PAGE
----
After Dok island, we made our way to the Spanish puppet show.  The vast majority of the audience was a third of our age, and the only thing “Spanish” about the show was that the puppeteer happened to be Spanish (gosh I love Spanish accents!!! <3), but it was still enjoyable.  I think I'll always be a kid at heart, anyway... 🙂  After the puppet show we went to a highly acclaimed performance called "Flying" - it was advertised as an acrobatic, break-dancing, rhythmic gymnastics extravaganza.  And it was - for the last 10 minutes.  The other 60 minutes was this bizarre combination of....I don't even know what.  I'm sure there was a plot, and I was just too dense to find it.  But all I could gather was that there was some little demon dude who liked to run around bopping people on the head, and when he did they turned into zombies.  And the only way to un-zombie them was to poke them three times and then whack them in the chest.  Complete with sound effects.  Oh and there was a time-traveling star.  And a cross-dressing cheerleader.  And a crazy guy who just growled at everyone.  And a fat girl who was always exercising.  I'm still pretty confused about the whole thing.... The most disappointing part was that they were really talented acrobats.  The last 10 minutes, when they really started to show their stuff, was incredible.  I really felt that they had sold themselves short by inserting all of this silly cartoony stuff.  But oh well, that’s Korea….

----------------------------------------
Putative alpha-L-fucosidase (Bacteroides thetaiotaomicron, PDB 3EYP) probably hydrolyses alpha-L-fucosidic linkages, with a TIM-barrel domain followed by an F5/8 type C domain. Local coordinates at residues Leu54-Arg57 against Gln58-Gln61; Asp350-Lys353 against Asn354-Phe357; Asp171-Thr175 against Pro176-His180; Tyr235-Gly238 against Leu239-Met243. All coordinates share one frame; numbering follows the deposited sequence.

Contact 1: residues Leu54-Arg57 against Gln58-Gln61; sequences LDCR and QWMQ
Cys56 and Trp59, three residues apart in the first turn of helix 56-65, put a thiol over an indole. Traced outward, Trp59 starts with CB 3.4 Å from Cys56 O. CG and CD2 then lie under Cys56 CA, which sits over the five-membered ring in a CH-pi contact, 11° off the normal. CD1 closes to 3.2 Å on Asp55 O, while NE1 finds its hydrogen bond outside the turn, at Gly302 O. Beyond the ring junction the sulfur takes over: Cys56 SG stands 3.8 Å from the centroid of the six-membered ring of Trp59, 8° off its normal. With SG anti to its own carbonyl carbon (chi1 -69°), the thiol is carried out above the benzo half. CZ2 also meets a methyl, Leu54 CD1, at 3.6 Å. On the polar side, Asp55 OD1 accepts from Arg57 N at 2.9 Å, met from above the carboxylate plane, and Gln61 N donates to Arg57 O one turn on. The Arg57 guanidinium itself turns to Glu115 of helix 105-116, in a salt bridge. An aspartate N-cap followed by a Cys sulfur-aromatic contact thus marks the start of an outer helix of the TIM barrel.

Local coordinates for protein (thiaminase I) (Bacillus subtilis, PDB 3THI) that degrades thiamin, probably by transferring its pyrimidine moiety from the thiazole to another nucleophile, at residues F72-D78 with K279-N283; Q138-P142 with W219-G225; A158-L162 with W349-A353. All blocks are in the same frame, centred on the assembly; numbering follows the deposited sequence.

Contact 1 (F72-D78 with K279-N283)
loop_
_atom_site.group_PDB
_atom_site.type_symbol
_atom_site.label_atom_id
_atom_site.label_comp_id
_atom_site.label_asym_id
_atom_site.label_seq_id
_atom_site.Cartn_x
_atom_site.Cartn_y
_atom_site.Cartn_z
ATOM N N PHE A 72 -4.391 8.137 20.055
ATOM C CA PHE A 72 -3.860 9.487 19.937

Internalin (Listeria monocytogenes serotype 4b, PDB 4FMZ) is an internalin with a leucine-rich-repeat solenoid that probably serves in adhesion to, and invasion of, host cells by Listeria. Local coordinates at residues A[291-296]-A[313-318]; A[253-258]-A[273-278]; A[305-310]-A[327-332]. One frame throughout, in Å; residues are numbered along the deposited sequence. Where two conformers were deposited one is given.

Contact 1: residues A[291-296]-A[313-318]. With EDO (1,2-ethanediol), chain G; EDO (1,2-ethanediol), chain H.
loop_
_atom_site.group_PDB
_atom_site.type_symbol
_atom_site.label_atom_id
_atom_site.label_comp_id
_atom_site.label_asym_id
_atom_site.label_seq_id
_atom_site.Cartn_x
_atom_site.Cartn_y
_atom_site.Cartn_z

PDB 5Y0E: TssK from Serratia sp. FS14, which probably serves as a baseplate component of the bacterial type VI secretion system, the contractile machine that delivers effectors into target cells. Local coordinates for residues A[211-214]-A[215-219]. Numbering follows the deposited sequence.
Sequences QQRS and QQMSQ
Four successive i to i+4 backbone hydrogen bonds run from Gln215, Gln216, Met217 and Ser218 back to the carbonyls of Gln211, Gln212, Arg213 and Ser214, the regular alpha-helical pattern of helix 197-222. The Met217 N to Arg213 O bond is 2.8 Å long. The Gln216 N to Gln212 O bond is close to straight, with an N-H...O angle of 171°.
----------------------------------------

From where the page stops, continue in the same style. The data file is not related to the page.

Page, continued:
Spanish puppets playing the violin… 🙂

The only picture I was able to take of Flying before the attendants scolded me

So we finished our romp listening to a performance by the Gyeongju youth choir.  Harry used to sing, so he can attest to the quality of their performance.  I never sang, so I cannot, but I do know that they sounded lovely.  Lunch was 감자탕 (gamjatang) – literally, hangover soup.  Apparently pig spine soup has the magical quality of curing hangovers… I ended the day going out to dinner with some friends from church and then playing games with my host sister.  The Christian fellowship was wonderful, and it was nice to spend some time with Songi – she’s always so busy studying, I never really get to hang out with her.

Gyeongju youth choir….incredible!!!